LONG ARM OF US LAW

Business Day - Business Law and Tax Review - - BUSINESS LAW & TAX REVIEW -

dis­close th­ese ac­counts will be ex­posed to tax penal­ties and to for­eign bank ac­count re­port penal­ties.

US tax­pay­ers living in SA of­ten ex­pe­ri­ence dif­fi­culty keep­ing up with the an­nual US tax re­turn and bank ac­count re­port fil­ing re­quire­ments. Some in­di­vid­u­als are un­aware that they are US tax­pay­ers and that they have US fil­ing obligations, as typ­i­cally hap­pens with green card hold­ers and other US tax­pay­ers who have not lived in the US.

Un­for­tu­nately the tests for US tax­payer sta­tus and fil­ing obligations are for­mal­is­tic, and do not look to the in­di­vid­ual’s state of mind or knowl­edge. Where in­di­vid­u­als are cat­e­gorised as US tax­pay­ers un­der th­ese rules, they gen­er­ally have to re­port their South African bank ac­counts on US tax re­turns and for­eign bank ac­count re­ports.

The in­tro­duc­tion of Fatca in SA means that US tax­pay­ers who hold South African ac­counts are about to be re­ported to the US au­thor­i­ties, in­clud­ing those whose non­com­pli­ance with US rules may be un­in­ten­tional or un­wit­ting.

US tax­pay­ers who should have, but have not, dis­closed their South African ac­counts to the US au­thor­i­ties have three broad op­tions:

The eas­i­est (but the worst) op­tion is to do noth­ing. US au­thor­i­ties have re­peat­edly shown their pre­pared­ness to track down US tax­pay­ers sus­pected of be­ing non­com­pli­ant, then to im­pose penal­ties and some­times in­sti­tute crim­i­nal pro­ceed­ings.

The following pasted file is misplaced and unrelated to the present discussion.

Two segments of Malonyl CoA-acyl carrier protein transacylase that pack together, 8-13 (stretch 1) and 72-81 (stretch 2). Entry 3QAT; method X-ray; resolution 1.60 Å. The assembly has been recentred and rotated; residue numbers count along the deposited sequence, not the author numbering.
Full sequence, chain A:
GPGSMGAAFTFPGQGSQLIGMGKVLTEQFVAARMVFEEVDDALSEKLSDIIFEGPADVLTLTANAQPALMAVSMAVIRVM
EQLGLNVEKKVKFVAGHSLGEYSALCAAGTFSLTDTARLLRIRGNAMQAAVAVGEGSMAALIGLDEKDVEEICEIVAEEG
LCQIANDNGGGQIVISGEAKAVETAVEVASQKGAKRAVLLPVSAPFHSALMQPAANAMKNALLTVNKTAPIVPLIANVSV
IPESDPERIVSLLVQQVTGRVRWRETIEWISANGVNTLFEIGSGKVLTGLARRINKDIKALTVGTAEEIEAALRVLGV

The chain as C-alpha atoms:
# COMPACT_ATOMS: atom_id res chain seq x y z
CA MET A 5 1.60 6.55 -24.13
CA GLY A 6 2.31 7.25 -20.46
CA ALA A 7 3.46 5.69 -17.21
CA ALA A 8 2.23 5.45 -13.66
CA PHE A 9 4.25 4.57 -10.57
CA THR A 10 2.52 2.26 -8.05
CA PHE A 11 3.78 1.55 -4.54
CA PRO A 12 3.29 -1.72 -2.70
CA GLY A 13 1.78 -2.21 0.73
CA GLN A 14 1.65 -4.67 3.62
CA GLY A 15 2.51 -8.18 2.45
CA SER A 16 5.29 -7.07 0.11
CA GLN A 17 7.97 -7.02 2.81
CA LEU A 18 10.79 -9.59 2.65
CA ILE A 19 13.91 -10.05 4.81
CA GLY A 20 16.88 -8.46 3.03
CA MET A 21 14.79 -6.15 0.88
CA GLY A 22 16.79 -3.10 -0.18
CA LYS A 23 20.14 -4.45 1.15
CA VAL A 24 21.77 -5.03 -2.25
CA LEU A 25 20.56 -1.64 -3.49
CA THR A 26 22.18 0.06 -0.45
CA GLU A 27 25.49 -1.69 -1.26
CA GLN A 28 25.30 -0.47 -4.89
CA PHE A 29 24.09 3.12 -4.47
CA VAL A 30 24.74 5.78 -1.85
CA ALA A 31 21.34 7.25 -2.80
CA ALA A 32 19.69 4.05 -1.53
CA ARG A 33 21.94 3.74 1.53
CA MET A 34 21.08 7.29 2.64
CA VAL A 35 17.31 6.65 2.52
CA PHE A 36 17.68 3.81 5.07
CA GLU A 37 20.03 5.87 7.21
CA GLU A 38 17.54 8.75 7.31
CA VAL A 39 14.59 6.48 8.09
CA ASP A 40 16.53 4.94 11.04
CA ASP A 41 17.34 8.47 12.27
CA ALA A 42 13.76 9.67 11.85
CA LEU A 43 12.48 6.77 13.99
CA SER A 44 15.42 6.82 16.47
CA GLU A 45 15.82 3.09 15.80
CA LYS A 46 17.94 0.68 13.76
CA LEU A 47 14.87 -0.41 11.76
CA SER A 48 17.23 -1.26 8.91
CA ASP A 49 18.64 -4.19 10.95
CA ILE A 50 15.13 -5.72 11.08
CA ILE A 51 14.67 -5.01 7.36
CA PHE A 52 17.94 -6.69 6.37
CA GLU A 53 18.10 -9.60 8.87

A sec­ond broad op­tion for th­ese in­di­vid­u­als is to make a “quiet dis­clo­sure” to the US au­thor­i­ties. Quiet dis­clo­sure means sim­ply fil­ing (or amend­ing) re­turns and bank ac­count re­ports with­out en­gag­ing the US au­thor­i­ties. Quiet dis­clo­sure as a means of reg­u­lar­is­ing undis­closed for­eign bank ac­counts is not rec­om­mended. The IRS typ­i­cally views undis­closed for­eign bank ac­counts with sus­pi­cion, and re­gards any at­tempt to in­for­mally reg­u­larise this type of non­com­pli­ance with even greater sus­pi­cion. The IRS has openly warned tax­pay­ers with undis­closed for­eign ac­counts not to at­tempt mak­ing quiet dis­clo­sures, and eas­ily de­tects quiet dis­clo­sures through late filed bank ac­count re­ports which are a give­away.

The third broad op­tion, and in most cases the only real op­tion, is vol­un­tary dis­clo­sure. Some forms of vol­un­tary dis­clo­sure pro­vide strong pro­tec­tion against crim­i­nal pro­ceed­ings, but can be costly as far as penal­ties are con­cerned; while oth­ers do not pro­vide pro­tec­tion against crim­i­nal pro­ceed­ings, but al­low for low or min­i­mal civil penal­ties.

A key re­port­ing dif­fer­ence is that in the US, the ex­is­tence of for­eign ac­counts also needs to be dis­closed

Pic­ture: THINKSTOCK

Newspapers in English

Newspapers from South Africa

© PressReader. All rights reserved.